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Legal battle over Shoal Creek PUD intensifies

Wednesday, June 15, 2016 by Syeda Hasan

A few months ago, residents of Austin’s Shoal Creek neighborhood sued to stop a massive new development from going up. Now that legal battle is getting more complicated.

Twenty homeowners filed a lawsuit in district court in April over a proposed Planned Unit Development called the Grove at Shoal Creek. It alleges that the city denied residents their legal right to petition. Grayson Cox is one of the plaintiffs in the case. He said residents petitioned against zoning changes for the project, but the city ruled against them.

“The neighbors around the Grove PUD zoning case have filed a valid petition,” Cox said. “The city has verified that it meets all the requirements to be a valid petition, but the city is denying it as valid.”

Under state law, if 20 percent of the property owners within 200 feet of a site petition against a zoning change, that change needs approval by a supermajority of City Council — or nine votes — as opposed to a simple majority. In this case, no one disputes that there is a petition that has been signed by the requisite number of nearby property owners. However, the city interprets the law to apply to rezoning cases. Because the land in this case was previously owned by the state and unzoned, it is not considered a rezoning, but a zoning.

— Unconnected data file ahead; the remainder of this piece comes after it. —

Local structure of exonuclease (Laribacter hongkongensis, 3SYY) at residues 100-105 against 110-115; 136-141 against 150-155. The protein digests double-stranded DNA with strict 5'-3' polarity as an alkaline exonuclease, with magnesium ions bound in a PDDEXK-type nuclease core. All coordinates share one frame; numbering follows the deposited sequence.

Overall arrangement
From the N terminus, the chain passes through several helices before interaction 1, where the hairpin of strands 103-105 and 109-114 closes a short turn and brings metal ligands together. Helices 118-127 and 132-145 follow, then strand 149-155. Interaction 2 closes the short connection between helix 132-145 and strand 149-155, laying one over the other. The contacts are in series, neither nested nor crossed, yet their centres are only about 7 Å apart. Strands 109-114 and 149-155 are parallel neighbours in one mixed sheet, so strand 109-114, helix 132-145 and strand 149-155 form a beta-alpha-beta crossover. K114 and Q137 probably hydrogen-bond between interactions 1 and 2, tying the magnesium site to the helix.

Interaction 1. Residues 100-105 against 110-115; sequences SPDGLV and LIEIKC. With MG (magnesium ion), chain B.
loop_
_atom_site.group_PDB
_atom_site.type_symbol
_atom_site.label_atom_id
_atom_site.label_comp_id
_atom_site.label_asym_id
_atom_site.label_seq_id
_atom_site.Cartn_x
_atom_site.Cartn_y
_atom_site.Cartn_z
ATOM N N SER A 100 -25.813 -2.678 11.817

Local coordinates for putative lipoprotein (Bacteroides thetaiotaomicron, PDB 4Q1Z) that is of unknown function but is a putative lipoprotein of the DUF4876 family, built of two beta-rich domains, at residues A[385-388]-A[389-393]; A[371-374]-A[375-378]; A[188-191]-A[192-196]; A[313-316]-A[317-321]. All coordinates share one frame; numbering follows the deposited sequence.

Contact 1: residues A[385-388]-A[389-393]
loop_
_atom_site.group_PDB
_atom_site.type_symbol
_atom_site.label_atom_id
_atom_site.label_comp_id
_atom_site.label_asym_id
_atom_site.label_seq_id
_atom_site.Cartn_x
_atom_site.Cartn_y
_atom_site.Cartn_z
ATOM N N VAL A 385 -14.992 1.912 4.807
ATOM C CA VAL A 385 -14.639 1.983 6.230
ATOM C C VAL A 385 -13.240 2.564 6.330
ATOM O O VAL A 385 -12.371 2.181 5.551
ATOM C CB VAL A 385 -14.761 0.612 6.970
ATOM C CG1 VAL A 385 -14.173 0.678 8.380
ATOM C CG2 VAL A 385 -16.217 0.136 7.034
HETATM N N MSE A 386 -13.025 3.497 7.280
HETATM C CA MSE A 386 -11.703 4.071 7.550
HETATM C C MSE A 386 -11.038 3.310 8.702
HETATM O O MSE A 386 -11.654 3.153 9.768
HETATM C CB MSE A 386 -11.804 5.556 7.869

If the lawsuit is successful, it would give valid petition rights to neighbors in cases in which the land is currently unzoned. Though that doesn’t happen often, it does come up when land was previously state-owned, like in this case, or when land has been annexed by the city.

“The reason that this law was initiated was not to stop zoning changes,” Cox said. “It was to incentivize property owners and developers to work together to find reasonable compromises and solutions so that councils and commissions across the state wouldn’t turn into these battlegrounds between developers and neighbors.”

A court hearing is scheduled for Aug. 1, but now the legal dispute has gotten more complicated: The developer, ARG Bull Creek, has gotten involved with the case. Assistant City Attorney Matthew Tynan confirmed that ARG has filed its own motion, though he said he could not comment on how that may impact the city.

“Essentially it was an answer, because they were listed in the plaintiff’s original petition, so it’s kind of a catchall to bring them into the case as an actual party,” Tynan said.

In an emailed statement, the developer called the lawsuit “misguided.” It wrote, “The City of Austin has consistently and correctly interpreted and implemented state law with respect to the process of zoning our property.”

The Grove project is set to go before the city’s Environmental Commission today, a step closer to being voted on by the full Council.

This story is the result of a partnership between KUT and the Austin Monitor. Photo by Miguel Gutierrez Jr.

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